Despite the emphasis on developing the art of conversation and polite behaviour, there was a wide gulf between upper class parents and their children and nowhere was this most apparent than in the general ignorance of young people of both genders when it came to sex and relationships. Girls were ignorant about the changes in their bodies as they hit puberty and their mothers never made much of an effort to talk to their daughters about these changes much less tell them about the birds and the bees. Some mothers did try but embarrassment always got in the way and was never really addressed even if the young woman in question was getting married. They would begin married life and their wedding night wholly ignorant of sex.

Anne de Courcy wrote that with their proximity to wild and domestic animals theoretically girls raised in the country would have some knowledge of sex and procreation but in reality, women admitted not making the connection between animal and human behaviour. However despite this ignorance, one fact of life that the girls were made aware of was the social stigma attached to becoming pregnant outside marriage. Misconceptions about pregnancy, such as a simple kiss leading to pregnancy were sometimes enough to put young girl off the idea of marriage, so that some married late while others never did.

While many girls either happily conformed or were resigned to this very basic and rudimentary upbringing, others particularly after the end of the Fist World War chafed under this restriction and resented constantly being told that they could not study certain subjects, go to university or even take on proper paid employment. Some girls managed to successfully convince their parents to allow them to go on to further education or even work (the daughter of a baron was allowed to study for a degree at the London School of Economics provided that the family housemaid accompanied her as a chaperone) while others frustrated at not being allowed to do what they wanted took to reading or studying in secret. Others rebelled by sneaking out to go to nightclubs, smoking and adapting daring fashions but they were mostly a minority as there were more than enough deterrents to make sure that the girls remained on the straight and narrow.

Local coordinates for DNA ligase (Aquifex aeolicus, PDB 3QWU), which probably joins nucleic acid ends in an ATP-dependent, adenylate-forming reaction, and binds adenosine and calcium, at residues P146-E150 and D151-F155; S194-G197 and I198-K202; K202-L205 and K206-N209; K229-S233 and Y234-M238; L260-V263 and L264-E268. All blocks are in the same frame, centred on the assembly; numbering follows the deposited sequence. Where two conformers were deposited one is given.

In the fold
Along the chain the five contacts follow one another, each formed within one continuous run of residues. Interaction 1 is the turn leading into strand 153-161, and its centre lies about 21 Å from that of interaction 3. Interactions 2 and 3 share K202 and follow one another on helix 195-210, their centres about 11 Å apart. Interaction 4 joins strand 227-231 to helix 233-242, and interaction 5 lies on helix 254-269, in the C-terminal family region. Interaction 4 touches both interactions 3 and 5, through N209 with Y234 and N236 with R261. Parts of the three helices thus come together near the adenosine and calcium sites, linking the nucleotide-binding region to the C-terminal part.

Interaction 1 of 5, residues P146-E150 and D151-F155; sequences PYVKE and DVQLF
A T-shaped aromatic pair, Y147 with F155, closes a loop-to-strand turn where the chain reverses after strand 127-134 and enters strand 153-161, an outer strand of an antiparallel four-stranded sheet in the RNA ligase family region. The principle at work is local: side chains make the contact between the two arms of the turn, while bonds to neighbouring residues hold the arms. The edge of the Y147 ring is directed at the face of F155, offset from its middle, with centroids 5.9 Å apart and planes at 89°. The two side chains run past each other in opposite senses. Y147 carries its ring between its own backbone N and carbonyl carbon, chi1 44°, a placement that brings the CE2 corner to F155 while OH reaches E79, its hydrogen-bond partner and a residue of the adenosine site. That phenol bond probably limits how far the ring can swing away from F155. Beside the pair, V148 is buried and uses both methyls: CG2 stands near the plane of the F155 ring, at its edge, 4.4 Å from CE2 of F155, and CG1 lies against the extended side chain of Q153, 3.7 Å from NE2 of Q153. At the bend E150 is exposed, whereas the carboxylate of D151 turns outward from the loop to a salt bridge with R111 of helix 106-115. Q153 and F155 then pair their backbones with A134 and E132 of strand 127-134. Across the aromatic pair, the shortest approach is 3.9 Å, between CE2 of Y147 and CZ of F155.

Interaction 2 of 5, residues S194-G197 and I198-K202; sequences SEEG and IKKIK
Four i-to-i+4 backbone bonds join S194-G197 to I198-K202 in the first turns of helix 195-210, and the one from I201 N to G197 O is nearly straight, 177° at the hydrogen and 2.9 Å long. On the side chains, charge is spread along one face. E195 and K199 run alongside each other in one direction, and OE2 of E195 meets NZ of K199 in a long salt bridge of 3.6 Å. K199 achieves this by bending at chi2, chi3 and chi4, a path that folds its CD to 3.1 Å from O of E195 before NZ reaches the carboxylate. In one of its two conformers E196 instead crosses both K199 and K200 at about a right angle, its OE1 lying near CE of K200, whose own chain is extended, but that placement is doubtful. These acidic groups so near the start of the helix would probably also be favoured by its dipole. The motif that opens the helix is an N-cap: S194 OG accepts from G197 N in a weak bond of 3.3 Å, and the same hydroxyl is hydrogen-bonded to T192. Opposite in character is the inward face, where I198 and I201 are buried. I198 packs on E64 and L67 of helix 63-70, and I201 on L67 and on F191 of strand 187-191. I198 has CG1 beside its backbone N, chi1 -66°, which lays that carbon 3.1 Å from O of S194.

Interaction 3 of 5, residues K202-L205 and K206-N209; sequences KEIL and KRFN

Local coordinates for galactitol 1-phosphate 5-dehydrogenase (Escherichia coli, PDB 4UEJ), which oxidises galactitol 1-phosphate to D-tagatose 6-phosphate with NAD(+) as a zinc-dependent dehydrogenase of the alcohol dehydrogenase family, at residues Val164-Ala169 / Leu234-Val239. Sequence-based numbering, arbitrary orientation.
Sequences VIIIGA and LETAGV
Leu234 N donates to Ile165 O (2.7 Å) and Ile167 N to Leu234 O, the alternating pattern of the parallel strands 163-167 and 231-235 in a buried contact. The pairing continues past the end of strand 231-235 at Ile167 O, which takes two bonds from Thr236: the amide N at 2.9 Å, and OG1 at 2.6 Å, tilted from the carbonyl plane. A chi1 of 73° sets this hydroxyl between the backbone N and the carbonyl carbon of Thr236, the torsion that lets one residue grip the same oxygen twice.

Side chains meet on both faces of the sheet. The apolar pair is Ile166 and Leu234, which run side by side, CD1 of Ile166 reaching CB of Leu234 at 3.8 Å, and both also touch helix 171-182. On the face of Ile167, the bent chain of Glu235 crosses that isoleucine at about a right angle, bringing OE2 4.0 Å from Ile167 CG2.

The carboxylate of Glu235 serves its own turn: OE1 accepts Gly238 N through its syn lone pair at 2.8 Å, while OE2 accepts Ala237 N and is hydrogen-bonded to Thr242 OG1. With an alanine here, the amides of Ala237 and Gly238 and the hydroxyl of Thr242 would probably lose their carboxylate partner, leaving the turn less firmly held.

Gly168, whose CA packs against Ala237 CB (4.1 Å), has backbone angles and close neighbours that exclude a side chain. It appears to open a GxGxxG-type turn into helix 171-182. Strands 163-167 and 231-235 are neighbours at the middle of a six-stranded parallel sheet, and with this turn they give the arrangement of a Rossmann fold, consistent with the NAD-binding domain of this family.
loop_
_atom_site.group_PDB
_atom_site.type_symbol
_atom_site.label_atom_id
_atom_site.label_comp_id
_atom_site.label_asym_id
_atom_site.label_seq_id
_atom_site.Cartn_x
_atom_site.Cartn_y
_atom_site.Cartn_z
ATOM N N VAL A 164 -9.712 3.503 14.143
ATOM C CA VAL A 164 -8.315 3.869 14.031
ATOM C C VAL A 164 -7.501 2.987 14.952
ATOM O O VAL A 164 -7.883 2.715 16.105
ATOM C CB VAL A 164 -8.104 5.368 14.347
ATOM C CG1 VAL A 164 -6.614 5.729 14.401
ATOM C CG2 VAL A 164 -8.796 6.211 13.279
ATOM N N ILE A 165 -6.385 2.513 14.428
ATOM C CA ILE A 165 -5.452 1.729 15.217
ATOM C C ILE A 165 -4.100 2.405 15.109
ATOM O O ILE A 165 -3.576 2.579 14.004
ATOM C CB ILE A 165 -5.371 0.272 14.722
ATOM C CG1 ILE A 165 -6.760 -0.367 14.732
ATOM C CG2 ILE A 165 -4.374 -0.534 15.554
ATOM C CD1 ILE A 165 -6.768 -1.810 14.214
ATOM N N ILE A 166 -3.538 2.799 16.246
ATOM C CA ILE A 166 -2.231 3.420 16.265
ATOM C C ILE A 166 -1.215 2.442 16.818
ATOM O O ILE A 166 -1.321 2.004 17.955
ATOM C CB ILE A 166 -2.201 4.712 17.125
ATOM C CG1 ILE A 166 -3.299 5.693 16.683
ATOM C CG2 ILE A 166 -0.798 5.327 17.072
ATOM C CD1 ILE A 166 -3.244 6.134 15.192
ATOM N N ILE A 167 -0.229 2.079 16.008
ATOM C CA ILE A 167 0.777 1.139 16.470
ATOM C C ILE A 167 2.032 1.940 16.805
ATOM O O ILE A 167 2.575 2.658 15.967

Coming Out and Expectations of a Debutante:

Once a girl had turned eighteen (seventeen year olds were allowed to “come out” only in special circumstances such as in 1939 when it was inevitable that war was imminent), there was the ritual of coming out which as mentioned earlier marked the end of her childhood and entrance into adulthood. This involved coming to London where a ball would be organised, as well as the mother issuing and accepting invitations to various teas and luncheons where her daughters could be introduced to other young women and crucially suitable young men. There were also events such as the Royal Academy Exhibition, Royal Ascot, Wimbledon and others which gave the opportunity to meet people.

Some families organised a “little season” in the form of hunt balls, dinners, tea parties and charity functions for their daughter prior to going to London for the presentation. This gave her a head start with the opportunity to meet other people especially those of her age and eligible men as well as knowing what to expect when she finally go to London for her Season proper.

The highlight of a girl’s coming out was the presentation at Court where once she had made her obeisance to the reigning Sovereign and his consort she was deemed to have officially “come out.” Despite the outward glamour of the evening courts with sights of beautiful gowns, jewels blazing, feathers, flowers and uniforms  they could be tedious and an ordeal for the young women and the sponsors involved. As Mabell Countess of Airlie recounted about her own presentation in 1884:

“Presentation in the eighteen-eighties was an endurance test. Queen Victoria held her Drawing Rooms at varying times in the afternoon but anyone attending them was expected to arrive at Buckingham Palace not later than one o’clock. No food was provided and debutantes, weighed down by their long satin trains and enormous plumes, wilted as the hours passed, but so great was the crush that they could hardly move forwards or backwards. The guests often numbered 3,000 and the majority spent their time trying to fight a way through the crowded rooms. Many of the girls waiting to be presented had their dresses torn in the struggle, others retired weeping because their ordeal had been in vain, and they had not succeeded in reaching the Queen, who always left long before the last debutantes had passed before her.”